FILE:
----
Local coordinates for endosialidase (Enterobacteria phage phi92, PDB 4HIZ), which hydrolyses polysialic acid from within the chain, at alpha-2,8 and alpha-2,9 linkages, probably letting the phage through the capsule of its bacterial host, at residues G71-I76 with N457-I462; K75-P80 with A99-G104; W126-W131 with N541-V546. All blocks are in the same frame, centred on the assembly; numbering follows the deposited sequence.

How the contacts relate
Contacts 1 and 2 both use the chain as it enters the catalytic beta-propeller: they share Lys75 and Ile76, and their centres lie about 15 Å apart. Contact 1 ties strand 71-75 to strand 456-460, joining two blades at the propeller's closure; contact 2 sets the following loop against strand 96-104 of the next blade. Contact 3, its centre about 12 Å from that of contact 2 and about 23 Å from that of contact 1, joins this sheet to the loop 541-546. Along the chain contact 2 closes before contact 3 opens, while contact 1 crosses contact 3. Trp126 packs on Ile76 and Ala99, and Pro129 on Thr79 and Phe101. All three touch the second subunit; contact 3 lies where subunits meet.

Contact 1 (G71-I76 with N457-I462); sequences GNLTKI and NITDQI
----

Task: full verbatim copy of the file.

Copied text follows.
Local coordinates for endosialidase (Enterobacteria phage phi92, PDB 4HIZ), which hydrolyses polysialic acid from within the chain, at alpha-2,8 and alpha-2,9 linkages, probably letting the phage through the capsule of its bacterial host, at residues G71-I76 with N457-I462; K75-P80 with A99-G104; W126-W131 with N541-V546. All blocks are in the same frame, centred on the assembly; numbering follows the deposited sequence.

How the contacts relate
Contacts 1 and 2 both use the chain as it enters the catalytic beta-propeller: they share Lys75 and Ile76, and their centres lie about 15 Å apart. Contact 1 ties strand 71-75 to strand 456-460, joining two blades at the propeller's closure; contact 2 sets the following loop against strand 96-104 of the next blade. Contact 3, its centre about 12 Å from that of contact 2 and about 23 Å from that of contact 1, joins this sheet to the loop 541-546. Along the chain contact 2 closes before contact 3 opens, while contact 1 crosses contact 3. Trp126 packs on Ile76 and Ala99, and Pro129 on Thr79 and Phe101. All three touch the second subunit; contact 3 lies where subunits meet.

Contact 1 (G71-I76 with N457-I462); sequences GNLTKI and NITDQI